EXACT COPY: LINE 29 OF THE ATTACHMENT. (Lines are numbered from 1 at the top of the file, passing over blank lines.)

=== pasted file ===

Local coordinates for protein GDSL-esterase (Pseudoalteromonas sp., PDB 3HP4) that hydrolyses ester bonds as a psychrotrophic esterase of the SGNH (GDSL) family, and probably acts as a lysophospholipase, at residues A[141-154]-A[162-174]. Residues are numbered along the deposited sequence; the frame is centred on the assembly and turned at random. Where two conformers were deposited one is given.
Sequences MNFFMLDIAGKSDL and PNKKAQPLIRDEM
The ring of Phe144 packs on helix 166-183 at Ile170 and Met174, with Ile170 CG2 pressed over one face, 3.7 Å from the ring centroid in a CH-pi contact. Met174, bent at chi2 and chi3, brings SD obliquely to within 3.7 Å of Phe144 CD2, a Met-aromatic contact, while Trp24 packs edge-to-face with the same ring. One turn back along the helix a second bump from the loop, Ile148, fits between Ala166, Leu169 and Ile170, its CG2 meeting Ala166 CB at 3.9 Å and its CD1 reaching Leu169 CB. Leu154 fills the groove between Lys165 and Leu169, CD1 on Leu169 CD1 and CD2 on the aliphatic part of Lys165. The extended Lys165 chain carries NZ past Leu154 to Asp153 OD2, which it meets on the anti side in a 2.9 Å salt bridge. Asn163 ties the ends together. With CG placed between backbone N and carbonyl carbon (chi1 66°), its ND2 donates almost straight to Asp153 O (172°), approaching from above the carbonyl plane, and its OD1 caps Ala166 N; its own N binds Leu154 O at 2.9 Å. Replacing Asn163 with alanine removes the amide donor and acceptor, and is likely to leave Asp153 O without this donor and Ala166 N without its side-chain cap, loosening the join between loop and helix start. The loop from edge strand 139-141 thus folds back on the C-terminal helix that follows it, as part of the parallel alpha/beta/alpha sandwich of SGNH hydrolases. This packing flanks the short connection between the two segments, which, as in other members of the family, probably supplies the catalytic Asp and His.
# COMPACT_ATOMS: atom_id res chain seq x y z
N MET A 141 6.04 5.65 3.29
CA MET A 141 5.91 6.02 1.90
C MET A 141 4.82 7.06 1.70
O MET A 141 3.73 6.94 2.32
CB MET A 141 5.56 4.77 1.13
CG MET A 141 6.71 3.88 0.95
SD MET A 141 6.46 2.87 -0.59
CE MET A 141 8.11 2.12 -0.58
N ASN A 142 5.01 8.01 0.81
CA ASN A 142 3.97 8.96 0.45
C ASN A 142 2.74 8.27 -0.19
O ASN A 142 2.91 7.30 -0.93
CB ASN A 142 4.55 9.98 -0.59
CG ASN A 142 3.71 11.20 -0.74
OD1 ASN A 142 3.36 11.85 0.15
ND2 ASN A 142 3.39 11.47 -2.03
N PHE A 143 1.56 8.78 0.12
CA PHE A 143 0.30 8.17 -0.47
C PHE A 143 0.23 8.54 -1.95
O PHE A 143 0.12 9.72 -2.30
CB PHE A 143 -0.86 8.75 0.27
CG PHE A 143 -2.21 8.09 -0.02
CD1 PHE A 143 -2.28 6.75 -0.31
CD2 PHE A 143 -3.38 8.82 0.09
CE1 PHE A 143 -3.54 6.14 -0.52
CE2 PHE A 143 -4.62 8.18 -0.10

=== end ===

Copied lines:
CE1 PHE A 143 -3.54 6.14 -0.52